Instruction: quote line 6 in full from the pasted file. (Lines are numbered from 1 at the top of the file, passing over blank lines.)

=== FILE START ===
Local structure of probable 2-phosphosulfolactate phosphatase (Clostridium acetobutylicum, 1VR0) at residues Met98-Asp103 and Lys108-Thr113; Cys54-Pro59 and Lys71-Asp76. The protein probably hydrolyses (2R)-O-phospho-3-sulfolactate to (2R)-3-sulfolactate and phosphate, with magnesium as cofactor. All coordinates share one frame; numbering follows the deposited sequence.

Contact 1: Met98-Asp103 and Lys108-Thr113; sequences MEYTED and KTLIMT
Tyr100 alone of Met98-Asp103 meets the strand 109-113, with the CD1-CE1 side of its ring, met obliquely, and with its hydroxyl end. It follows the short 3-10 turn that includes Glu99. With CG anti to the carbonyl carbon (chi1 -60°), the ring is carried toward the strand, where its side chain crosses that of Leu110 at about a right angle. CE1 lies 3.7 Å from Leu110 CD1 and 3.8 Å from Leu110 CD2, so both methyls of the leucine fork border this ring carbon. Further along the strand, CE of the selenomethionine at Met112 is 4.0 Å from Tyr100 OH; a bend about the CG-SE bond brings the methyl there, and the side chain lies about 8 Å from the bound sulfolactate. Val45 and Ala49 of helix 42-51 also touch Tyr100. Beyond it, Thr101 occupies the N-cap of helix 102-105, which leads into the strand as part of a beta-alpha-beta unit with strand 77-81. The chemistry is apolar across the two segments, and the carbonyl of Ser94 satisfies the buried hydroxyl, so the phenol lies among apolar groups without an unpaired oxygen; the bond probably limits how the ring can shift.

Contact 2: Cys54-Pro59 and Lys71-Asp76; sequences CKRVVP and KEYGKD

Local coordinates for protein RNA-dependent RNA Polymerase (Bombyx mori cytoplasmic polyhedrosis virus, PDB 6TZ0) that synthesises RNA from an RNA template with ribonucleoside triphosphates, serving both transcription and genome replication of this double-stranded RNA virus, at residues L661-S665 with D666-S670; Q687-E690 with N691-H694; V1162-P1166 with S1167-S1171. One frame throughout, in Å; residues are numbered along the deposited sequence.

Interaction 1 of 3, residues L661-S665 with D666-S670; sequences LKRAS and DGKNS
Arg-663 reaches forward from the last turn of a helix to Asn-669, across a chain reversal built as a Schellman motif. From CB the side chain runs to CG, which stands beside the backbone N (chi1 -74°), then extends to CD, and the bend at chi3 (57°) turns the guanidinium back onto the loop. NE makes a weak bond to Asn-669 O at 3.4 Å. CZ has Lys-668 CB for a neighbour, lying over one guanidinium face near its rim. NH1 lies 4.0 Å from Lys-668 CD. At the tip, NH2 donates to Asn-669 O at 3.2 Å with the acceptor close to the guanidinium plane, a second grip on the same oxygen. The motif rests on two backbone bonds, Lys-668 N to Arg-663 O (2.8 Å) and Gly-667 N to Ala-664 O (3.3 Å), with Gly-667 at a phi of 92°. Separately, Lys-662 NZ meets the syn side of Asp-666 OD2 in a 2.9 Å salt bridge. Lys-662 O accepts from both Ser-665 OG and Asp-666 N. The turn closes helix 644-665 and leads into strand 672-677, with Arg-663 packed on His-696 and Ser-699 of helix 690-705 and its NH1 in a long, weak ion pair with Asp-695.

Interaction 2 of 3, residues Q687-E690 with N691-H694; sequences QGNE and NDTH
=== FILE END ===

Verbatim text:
Interaction 1 of 3, residues L661-S665 with D666-S670; sequences LKRAS and DGKNS